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Palliative care

Facilitating anticipatory prescribing in end-of-life care

Anticipatory prescribing enables patients in the last days and weeks of their lives to have their symptoms managed at home. Pharmacists are ideally positioned to provide practical support and advice to other healthcare professionals on the prescribing and administration of anticipatory medicines and to facilitate timely supply.

Close up of young woman holding elderly patient's hand

Source: Phanie / Alamy Stock Photo

Anticipating what symptoms a patient is likely to experience as they approach the end of their life is sometimes difficult, but immediate access to necessary medicines, prescribed in anticipation of need can avoid lapses in symptom control and the associated distress this can cause to the dying patient and to those important to them.

Many people express a preference to be cared for, and die in their own home, or in their usual place of residence[1],[2],[3],[4],[5],[6]. Respecting a patient’s wishes about their preferred place of care is a vital contributory factor to achieving a good death[4],[5],[6],[7]. As death approaches, some patients change their preferences to reduce the burden on family members, or because their symptoms have not been adequately managed at home[3],[6],[7]. Although place of death has become a key indicator of the quality of end-of-life care[1], it is recognised that dying at home is not appropriate for all[6]. A good death is dependent on good symptom management, compassionate individualised care and comprehension of what is important to the dying patient[7],[8],[9],[10],[11]. Improving access to community palliative care services is key to supporting a patient’s wish to die at home[3].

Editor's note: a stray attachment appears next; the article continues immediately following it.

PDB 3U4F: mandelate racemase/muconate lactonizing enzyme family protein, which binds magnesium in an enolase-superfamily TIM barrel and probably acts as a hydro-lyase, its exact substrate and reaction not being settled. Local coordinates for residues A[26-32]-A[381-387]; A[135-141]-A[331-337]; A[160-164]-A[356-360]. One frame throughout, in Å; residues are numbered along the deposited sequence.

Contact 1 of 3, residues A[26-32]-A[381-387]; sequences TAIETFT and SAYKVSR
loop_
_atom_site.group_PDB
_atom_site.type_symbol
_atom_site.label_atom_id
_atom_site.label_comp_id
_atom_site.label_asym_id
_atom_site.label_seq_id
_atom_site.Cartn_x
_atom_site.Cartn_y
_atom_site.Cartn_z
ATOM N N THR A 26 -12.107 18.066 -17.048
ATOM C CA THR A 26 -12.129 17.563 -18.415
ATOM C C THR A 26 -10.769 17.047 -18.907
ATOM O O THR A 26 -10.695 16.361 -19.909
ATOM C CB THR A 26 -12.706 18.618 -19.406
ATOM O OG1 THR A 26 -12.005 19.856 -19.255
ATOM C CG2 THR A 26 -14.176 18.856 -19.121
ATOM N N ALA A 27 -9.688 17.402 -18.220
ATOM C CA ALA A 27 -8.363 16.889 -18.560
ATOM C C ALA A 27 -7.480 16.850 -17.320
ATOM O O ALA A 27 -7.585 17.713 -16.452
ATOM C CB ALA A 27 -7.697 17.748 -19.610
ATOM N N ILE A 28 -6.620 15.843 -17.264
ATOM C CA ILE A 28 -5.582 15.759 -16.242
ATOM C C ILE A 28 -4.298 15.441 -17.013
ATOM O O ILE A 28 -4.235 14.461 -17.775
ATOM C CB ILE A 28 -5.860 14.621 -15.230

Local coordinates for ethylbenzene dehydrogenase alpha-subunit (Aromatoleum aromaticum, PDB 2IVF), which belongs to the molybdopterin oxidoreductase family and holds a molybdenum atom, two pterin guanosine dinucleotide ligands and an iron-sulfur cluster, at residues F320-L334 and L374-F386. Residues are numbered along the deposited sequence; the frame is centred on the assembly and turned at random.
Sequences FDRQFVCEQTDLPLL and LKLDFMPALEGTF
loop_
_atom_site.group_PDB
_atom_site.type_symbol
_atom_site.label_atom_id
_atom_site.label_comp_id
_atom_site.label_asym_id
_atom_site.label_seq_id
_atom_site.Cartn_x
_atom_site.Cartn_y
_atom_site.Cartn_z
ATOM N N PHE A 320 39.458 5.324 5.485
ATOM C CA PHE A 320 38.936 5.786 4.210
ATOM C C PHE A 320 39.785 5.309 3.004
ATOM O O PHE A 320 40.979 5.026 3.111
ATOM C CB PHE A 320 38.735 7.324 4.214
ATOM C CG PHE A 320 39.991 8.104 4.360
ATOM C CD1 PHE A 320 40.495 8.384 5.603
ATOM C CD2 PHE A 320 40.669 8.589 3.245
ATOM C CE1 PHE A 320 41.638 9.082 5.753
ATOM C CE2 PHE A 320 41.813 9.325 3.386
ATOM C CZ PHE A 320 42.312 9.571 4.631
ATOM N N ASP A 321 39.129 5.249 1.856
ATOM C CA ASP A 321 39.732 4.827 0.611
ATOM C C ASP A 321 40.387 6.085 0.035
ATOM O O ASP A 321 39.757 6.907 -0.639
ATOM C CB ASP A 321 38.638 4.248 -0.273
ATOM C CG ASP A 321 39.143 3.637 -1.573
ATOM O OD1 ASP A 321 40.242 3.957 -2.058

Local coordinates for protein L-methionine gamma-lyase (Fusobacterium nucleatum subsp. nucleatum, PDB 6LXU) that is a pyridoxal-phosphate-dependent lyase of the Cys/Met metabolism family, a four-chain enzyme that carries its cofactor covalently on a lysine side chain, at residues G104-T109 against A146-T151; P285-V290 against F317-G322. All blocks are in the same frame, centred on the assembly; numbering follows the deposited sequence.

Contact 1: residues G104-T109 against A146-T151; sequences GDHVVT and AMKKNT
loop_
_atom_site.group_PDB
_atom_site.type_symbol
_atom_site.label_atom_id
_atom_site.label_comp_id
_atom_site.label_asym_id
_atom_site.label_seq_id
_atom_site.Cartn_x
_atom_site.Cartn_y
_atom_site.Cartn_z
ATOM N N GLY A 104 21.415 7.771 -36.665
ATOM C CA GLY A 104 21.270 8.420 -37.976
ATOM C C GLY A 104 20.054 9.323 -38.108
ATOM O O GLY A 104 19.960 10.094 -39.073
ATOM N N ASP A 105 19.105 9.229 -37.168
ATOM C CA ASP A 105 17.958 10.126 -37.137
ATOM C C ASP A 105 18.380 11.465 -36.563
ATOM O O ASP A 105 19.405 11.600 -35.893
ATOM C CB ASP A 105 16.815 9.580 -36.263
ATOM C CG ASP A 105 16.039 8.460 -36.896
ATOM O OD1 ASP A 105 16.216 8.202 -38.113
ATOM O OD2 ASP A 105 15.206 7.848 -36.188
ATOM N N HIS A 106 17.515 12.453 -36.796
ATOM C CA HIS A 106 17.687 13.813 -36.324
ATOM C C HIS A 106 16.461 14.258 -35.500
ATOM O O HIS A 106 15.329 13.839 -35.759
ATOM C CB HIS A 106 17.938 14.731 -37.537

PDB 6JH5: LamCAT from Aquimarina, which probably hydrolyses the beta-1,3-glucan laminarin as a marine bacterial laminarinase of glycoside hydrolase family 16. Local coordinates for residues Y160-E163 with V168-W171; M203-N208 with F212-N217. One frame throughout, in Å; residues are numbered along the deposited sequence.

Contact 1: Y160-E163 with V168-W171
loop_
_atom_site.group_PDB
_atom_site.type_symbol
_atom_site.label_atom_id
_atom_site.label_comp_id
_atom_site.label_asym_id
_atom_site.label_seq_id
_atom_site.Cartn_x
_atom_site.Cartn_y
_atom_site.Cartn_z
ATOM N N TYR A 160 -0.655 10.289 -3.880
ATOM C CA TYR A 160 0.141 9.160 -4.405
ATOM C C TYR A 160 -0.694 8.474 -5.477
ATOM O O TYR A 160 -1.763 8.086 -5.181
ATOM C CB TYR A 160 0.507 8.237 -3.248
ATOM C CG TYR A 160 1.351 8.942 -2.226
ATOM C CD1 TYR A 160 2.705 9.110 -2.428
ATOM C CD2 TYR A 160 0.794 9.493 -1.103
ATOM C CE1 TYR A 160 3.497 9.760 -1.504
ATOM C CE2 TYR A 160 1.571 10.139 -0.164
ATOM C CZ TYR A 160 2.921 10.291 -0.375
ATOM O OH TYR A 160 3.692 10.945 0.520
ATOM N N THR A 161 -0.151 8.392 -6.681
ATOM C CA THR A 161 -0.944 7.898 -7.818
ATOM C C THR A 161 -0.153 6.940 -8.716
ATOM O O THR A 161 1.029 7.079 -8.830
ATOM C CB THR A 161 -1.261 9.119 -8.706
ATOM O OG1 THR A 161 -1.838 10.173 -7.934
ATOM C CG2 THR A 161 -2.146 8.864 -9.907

End-of-life care and anticipatory prescribing

End-of-life care is formally defined as ‘palliative care given within the last year of life’ but frequently refers to care in the last days of life[12].

An important consideration is the need to anticipate what symptoms the patient is likely to experience as they approach the end of their life and to ensure that there is immediate access to necessary medications. Prescribing medications in anticipation of need can avoid lapses in symptom control and the associated distress this can cause to the dying patient and to those important to them[11],[13],[14],[15],[16],[17],[18].

Anticipatory prescribing can be defined as the proactive prescribing of medicines that are commonly required to control symptoms in the last days of life. This process of anticipatory prescribing can be described as four distinct stages[19],[20]:

  1. Initiating the conversation with the patient and their family;
  2. Writing the prescription;
  3. Dispensing the medicines;
  4. Administering the medicines to the patient.

Community nurses and nurses in care homes frequently play an ongoing and prominent role in end-of-life care. They are ideally placed to recognise and diagnose when patients are nearing the end-of-life, in order to initiate appropriate discussions related to end-of-life care, including anticipatory medication for symptom control, with the patient and their family[18],[20],[21]. Nurses also have a key role in activating anticipatory prescriptions[11],[18].

The prescription for anticipatory medicines is usually written by the GP, although it may be written by an independent non-medical prescriber, if it is within their area of competence and practice. The prescription is dispensed for the individual patient by a community pharmacy in accordance with current legislation. The medicines are then kept in the patient’s home, often in a ‘Just in case’ (JIC) box (see Box 1 for typical contents), for immediate access to symptom control should the patient’s condition change.